I believe, for my part, that the first appearance of the small whippet is quite earlier than the 19th century. From time immemorial, in France, there existed, beside the large greyhounds of hunting, dogs called little levrons, greyhounds of small size, which were rather companion dogs about which we quote Chapelle. In Great Britain, there was also in the 18th century a race of small greyhounds. Buffon mentioned in the Dictionary of Hunting and Fishing (1769) the following information describing the method used for coursing rabbits.

One often chooses the largest to run rabbit from a rabbit warren or some enclosed space; one holds them there on a leash near one of the especially made Pine Tree Barrier and which are away from the holes where the rabbits hide underground. If one wants to make the small Rabbit run, one hits the Pine Trees, the rabbit then leaves, it will go back to its hole, but it finds itself prevented and then is taken by the small greyhound.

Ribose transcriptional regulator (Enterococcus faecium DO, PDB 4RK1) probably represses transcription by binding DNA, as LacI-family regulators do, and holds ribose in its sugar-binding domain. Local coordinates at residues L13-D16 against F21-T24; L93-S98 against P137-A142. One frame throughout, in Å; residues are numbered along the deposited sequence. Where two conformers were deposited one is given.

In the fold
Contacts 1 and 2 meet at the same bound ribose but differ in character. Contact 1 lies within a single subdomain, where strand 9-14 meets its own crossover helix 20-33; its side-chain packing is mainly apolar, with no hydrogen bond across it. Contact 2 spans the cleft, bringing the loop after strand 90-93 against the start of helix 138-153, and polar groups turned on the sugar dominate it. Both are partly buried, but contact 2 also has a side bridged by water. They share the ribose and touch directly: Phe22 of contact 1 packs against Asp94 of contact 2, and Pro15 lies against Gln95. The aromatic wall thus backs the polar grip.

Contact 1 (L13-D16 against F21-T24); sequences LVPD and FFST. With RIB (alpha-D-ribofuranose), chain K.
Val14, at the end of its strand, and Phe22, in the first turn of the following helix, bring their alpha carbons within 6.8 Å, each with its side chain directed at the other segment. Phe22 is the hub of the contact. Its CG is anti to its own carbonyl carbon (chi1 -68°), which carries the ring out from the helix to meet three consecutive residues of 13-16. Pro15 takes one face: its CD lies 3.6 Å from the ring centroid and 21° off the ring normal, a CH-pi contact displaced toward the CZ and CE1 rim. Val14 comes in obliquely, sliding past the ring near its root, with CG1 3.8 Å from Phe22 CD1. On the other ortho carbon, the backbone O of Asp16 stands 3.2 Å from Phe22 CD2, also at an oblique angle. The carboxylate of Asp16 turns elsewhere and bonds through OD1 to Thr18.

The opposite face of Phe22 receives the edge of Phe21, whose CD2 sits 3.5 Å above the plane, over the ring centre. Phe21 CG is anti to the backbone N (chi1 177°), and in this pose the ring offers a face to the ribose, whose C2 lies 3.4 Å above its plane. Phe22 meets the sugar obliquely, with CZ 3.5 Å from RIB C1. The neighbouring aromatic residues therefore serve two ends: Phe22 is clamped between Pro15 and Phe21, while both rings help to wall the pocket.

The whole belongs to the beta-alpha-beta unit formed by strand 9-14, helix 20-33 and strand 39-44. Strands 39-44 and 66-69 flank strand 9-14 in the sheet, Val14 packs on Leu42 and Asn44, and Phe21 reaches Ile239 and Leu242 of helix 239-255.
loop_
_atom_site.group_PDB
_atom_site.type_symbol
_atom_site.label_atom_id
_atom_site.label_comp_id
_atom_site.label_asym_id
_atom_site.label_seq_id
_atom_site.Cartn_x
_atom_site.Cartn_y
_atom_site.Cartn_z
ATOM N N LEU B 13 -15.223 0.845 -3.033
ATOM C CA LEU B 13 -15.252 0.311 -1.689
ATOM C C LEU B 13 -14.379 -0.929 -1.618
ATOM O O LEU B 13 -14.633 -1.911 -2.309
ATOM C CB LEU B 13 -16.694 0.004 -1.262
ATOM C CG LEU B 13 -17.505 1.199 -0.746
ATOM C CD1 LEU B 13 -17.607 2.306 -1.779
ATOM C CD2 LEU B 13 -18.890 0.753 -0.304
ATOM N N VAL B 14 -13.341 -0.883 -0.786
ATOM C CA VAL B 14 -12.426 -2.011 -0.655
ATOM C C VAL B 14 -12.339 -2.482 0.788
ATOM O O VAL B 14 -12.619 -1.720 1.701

(T.I, p. 86.)

It seems well that this “small greyhound of England” is true a whippet and that at all the times one crossed terriers and greyhounds of all kinds to obtain very tough puppies and very quick.
Moreover one saw recently, under the name of whippets, to often appear in the public tests of the animals which resembled much less the greyhound that with the deerhound, the bull-terrier and even with the collie; and these, which were sometimes among more quick, of what a qués crossings comph' did not result! The size and the weight of the competitors of these races are still more variable besides: some reach dimensions of small a greyhound, others are not much higher than a fox terrier: one takes account of all that in the handicaps which one establishes.

However, the race very clearly tended to be fixed. In 1892, Kennel Club opened its stud-book with whippets, and the classes were reserved to them in all the great English exposures; thus one saw them in Darlington and elsewhere. Today, there exists a special club, recognized by Kennel Club, it is the Whippet Club, whose secretary is Mr. B. Fitter. But the whippet, like the greyhound, is rather a dog of sport than a dog of exhibition (with which it is advisable for the remainder to be pleased); one rarely show the large ones and the small greyhounds of the breeds. There are hardly inscriptions of snap dogs to K.C. Stud Book, and the majority of them do not comprise any pedigree.